Everyone has moments of doubt in their faith journey. Nevertheless, we should always remember that Christ is the Way, the Truth, and the Life and turn to him along our way. Counseling the doubtful means helping guide someone towards truth. As Christians, our very lives should be a witness to the truth that God sent his only Son to redeem us and invite us to share in his life forever. Each of us, however, can go through moments of doubt. How can we counsel the doubtful?
- Share hope with someone so they might have hope and grow in their spiritual life.
- If someone asks for advice, orient your response to Christ, who is the Way, the Truth, and the Life.
- Follow Christ with the witness of your life so that others may see God’s love revealed in your actions.
- Accompany a friend who is struggling with believing to join a parish group for service or faith formation.
- Share a book you found useful in dealing with the topic if a friend voices a faith concern.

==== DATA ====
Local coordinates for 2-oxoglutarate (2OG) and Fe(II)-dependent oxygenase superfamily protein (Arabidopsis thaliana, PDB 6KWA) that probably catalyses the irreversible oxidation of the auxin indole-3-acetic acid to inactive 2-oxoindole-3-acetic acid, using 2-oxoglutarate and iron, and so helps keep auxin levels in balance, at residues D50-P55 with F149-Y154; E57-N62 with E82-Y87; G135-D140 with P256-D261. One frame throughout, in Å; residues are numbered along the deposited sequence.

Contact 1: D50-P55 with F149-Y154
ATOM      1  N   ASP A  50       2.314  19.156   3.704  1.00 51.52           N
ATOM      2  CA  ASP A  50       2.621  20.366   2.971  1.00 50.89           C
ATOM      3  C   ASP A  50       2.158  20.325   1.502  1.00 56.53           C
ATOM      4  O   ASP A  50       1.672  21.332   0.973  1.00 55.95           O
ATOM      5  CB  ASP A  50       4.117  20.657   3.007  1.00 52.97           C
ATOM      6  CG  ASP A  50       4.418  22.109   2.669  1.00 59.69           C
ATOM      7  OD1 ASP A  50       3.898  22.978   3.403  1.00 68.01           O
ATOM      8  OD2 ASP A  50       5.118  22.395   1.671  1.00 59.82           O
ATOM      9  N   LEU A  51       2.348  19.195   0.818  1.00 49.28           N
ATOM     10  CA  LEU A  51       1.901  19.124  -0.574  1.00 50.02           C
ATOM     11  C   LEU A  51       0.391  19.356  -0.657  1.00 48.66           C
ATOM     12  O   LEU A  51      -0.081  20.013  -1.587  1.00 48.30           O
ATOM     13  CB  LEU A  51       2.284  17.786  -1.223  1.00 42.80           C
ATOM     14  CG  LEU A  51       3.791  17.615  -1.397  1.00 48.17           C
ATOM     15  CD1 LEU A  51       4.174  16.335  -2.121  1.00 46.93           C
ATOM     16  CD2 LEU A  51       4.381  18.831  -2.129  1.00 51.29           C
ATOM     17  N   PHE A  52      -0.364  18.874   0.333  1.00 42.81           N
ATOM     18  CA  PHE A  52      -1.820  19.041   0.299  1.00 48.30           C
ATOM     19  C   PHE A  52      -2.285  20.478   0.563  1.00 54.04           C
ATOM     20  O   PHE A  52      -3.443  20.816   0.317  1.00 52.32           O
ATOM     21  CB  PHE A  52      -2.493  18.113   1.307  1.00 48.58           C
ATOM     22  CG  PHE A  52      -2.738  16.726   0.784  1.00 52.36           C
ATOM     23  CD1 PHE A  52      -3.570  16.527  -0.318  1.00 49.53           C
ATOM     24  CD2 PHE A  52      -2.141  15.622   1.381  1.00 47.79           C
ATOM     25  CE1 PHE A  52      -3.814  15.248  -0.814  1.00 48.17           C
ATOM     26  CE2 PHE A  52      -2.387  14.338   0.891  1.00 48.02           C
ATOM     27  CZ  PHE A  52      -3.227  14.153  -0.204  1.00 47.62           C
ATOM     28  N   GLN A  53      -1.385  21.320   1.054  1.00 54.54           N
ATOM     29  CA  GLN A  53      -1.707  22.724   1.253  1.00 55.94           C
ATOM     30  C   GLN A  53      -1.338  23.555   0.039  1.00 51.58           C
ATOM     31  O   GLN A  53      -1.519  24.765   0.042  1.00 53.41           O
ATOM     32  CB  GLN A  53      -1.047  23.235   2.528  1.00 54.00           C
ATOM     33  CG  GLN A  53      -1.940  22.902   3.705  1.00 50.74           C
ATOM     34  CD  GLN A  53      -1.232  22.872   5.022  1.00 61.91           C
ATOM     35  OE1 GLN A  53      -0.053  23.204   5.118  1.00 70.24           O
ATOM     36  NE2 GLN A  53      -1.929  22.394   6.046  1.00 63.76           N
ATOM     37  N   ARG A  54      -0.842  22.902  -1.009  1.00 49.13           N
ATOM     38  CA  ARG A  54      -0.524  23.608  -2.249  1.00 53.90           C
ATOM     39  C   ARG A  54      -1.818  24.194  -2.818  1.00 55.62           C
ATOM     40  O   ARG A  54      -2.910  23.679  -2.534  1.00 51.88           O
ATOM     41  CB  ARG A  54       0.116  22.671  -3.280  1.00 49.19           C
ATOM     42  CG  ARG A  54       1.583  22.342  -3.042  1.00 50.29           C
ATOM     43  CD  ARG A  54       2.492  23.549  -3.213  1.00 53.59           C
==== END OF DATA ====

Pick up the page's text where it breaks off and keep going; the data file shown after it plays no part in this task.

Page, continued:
- Correct and counsel your children.
Instruct the Ignorant
Our Catholic faith is incredibly deep and rich. Knowing all of it can be impossible, but it is important to learn as much about it as we can. Instructing the ignorant means teaching others how to live according to the Gospel and how to be followers of Christ. This can include formal Catechesis, helping in an RCIA program, volunteering in youth ministry, teaching Religion classes or religious education, or even teaching your children or family members about different prayers, devotions, or Church teaching.
Learn about our faith and be open to talking with others about our beliefs. There is always something more to discover about our faith.
- Share a specific prayer with a family member or friend.
- Invite someone to go to Mass with you.
- Go on a service trip or short-term mission trip. No time? Donate to support someone on their service trip.
- Volunteer to help with religious education programs at your parish.
- Know your own faith. Read through the USCCA to find out more about the Catholic faith and how to live it.
Admonish the Sinner